Jason Kreis

What a Lamar Hunt U.S. Open Cup championship would mean to Real Salt Lake, D.C. United

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You don’t need the big soccer brain to understand why Tuesday’s U.S. Open Cup final would mean the sun, the moon and the stars for D.C. United. This is it for the Black and Red, the one and only chance to salvage some joy from a season of woe like perhaps none other around RFK Stadium.

From Real Salt Lake’s standpoint, the dimensions of the reward are not quite as clear, although surely there. It takes just a little more digging to find them.

Back to D.C. United for a moment before we get deploy the shovels regarding RSL.

It’s difficult to convey in just a couple of sentences the death spiral that 2013 has been for once-proud D.C. United, the league’s original trophy hog. Yes, other clubs have endured miserable seasons. But not only is the ongoing campaign around RFK Stadium crawling toward the “historically poor,” when weighed against the backdrop of expectations this is probably the ugliest fall from grace yet seen in MLS. Remember, this team was so close to an MLS Cup appearance a year ago; hopes were sky high in 2013.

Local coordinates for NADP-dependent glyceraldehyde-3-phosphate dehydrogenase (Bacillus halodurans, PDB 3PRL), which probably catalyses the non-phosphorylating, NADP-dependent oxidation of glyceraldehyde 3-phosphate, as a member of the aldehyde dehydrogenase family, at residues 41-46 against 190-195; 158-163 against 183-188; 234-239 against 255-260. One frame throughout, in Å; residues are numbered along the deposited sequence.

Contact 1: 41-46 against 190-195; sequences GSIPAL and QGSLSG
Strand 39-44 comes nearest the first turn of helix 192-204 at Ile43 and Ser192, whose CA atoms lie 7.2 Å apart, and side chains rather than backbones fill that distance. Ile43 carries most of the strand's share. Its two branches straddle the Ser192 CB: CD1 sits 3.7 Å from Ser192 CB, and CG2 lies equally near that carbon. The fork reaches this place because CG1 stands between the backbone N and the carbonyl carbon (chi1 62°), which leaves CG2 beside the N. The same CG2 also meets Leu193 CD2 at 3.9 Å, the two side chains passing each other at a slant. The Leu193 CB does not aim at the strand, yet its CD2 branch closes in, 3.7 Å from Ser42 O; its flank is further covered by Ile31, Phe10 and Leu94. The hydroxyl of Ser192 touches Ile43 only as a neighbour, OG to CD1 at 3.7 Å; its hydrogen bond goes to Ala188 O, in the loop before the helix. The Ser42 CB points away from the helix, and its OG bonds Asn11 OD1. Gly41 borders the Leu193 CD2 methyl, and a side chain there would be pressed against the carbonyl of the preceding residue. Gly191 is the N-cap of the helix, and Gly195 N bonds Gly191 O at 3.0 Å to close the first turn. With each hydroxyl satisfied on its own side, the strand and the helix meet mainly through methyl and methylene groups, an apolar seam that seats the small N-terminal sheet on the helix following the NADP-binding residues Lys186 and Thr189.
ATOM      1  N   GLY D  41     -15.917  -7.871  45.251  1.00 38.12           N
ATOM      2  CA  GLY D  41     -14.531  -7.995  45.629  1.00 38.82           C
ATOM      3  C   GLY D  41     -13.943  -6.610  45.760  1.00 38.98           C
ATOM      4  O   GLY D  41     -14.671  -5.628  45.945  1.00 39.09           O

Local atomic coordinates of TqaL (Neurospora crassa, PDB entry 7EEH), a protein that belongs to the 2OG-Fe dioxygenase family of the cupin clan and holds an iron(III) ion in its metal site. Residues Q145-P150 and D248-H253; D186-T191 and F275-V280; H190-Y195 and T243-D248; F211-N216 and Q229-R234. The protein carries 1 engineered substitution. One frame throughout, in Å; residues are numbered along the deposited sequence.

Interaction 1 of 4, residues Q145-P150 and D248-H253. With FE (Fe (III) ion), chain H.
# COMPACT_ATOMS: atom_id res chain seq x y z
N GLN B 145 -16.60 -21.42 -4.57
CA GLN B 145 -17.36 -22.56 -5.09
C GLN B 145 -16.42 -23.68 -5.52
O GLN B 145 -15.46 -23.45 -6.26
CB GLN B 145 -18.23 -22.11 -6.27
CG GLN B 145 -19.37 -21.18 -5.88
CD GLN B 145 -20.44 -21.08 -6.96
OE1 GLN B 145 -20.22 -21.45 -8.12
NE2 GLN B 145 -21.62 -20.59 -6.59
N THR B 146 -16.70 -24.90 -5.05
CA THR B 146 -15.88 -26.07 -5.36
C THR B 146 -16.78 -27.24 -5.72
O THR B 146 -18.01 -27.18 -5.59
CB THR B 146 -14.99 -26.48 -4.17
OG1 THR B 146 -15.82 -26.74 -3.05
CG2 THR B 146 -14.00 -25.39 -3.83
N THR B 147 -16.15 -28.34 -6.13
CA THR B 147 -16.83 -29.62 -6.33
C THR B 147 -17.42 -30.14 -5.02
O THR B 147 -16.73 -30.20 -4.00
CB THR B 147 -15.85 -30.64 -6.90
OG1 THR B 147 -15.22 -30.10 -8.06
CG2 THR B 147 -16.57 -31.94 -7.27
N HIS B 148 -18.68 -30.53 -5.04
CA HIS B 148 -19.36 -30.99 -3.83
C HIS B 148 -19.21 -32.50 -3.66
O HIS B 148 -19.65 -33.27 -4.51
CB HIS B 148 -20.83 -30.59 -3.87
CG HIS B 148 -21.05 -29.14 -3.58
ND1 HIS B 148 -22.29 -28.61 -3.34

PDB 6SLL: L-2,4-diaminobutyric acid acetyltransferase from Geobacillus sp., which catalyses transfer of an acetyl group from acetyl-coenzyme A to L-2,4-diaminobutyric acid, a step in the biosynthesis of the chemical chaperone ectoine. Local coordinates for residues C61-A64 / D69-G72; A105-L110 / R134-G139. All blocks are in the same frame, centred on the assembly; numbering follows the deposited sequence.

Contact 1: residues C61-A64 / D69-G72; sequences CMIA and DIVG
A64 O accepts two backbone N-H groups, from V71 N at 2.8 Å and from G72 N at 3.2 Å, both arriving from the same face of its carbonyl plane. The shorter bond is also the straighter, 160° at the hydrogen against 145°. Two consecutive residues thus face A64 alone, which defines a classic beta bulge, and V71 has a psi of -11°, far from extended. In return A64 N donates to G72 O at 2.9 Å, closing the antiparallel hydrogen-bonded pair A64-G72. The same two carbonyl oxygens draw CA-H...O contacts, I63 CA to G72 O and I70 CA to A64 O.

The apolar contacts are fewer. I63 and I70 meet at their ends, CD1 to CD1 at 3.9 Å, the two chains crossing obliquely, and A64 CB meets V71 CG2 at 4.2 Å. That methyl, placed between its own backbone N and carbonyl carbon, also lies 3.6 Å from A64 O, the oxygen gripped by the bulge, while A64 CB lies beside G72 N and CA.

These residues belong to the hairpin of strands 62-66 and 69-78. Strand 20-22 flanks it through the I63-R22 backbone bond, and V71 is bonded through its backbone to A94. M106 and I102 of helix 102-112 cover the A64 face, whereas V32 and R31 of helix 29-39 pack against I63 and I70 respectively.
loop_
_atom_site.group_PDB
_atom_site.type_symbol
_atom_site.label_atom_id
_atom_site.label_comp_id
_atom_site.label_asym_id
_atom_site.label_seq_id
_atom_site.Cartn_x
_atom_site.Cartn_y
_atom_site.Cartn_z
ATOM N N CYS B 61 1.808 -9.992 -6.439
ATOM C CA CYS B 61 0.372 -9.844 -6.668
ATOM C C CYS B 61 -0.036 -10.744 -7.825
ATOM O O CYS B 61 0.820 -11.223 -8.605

(MORE: United moves closer to statistical, dubious distinctions in MLS)

The Washington Post’s Steven Goff covered things from D.C. United’s end pretty well here. The gist is the enormous, unlikely opportunity that fate (and some savvy tournament play) has provided: to actually lay hands on an important trophy despite this dreadful campaign.